Mellow v. Mitchell530 Pa. 44, 607 A.2d 204 (Pa. 1992), cert. denied sub nom. Loeper v. Mitchell, 506 U.S. 828 (1992)

The 1991 reapportionment of seats in Congress caused the number of Pennsylvania's congressional seats to decrease by two, from 23 to 21.  The Pennsylvania Legislature failed to enact a 21-seat redistricting plan.  Plaintiffs asked the Commonwealth Court to declare the 23-seat plan invalid and to adopt a plan if the Legislature failed to enact a constitutional plan by a deadline set by the Court.  The Supreme Court of Pennsylvania took plenary jurisdiction of the matter and appointed a Commonwealth Court judge as Master to hold hearings and draw a plan.  This the Master did, selecting a plan submitted by one of the parties that had a higher population deviation than two other plans but also split fewer counties, localities, and precincts than they did, increased the number of African-American-majority districts from one to two, and best preserved communities of interest.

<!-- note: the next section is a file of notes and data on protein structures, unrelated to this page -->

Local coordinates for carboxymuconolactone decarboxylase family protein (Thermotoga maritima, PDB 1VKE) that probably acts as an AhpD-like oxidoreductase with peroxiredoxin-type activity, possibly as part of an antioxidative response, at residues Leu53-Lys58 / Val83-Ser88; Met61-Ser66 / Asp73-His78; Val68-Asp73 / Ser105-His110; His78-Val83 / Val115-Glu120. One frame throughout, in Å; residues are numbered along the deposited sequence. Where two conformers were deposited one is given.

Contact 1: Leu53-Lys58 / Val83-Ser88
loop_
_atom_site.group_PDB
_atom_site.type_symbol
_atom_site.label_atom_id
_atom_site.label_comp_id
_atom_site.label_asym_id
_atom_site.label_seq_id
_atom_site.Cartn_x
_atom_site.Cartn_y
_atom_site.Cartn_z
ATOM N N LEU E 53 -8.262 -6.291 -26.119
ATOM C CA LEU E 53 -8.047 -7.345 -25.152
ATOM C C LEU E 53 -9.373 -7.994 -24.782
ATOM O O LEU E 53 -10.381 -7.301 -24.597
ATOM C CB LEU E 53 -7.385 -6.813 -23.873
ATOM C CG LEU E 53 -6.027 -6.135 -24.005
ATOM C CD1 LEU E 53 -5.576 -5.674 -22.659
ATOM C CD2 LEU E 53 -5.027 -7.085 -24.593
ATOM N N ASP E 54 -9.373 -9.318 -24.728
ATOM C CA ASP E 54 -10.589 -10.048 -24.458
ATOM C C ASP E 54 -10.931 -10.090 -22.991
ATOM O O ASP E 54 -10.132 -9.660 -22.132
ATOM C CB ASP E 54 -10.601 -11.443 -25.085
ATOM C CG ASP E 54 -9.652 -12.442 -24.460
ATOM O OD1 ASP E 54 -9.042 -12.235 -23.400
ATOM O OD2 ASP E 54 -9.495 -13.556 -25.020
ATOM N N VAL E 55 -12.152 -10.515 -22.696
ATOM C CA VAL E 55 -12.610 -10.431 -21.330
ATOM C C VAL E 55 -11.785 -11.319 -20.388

The Supreme Court of Pennsylvania upheld the plan against an equal-population challenge, holding that the "total maximum deviation" of .0111 percent was "fully justified by the policy of preserving the boundaries of municipalities and precincts."  The Court also upheld the plan against a challenge based on § 2 of the Voting Rights Act, since it was the only plan that increased the number of African-American-majority districts.  The Court found that total African American populations of  52.4 percent and 62.242 percent were sufficient to allow African American voters to elect candidates of their choice, since African American participation in Democratic primary elections in Philadelphia was actually higher than that of whites and there was significant white crossover voting in favor of Democratic African American candidates in Philadelphia.

Valenti v. Mitchell790 F. Supp. 534 (E.D. Pa. 1992) (state court's candidate filing deadline
enjoined); 790 F. Sup. 551 (E.D. Pa. 1992) (further injunction denied); 790 F. Supp. 555 (injunction denied), aff'd, 962 F.2d 288 (3rd Cir. 1992)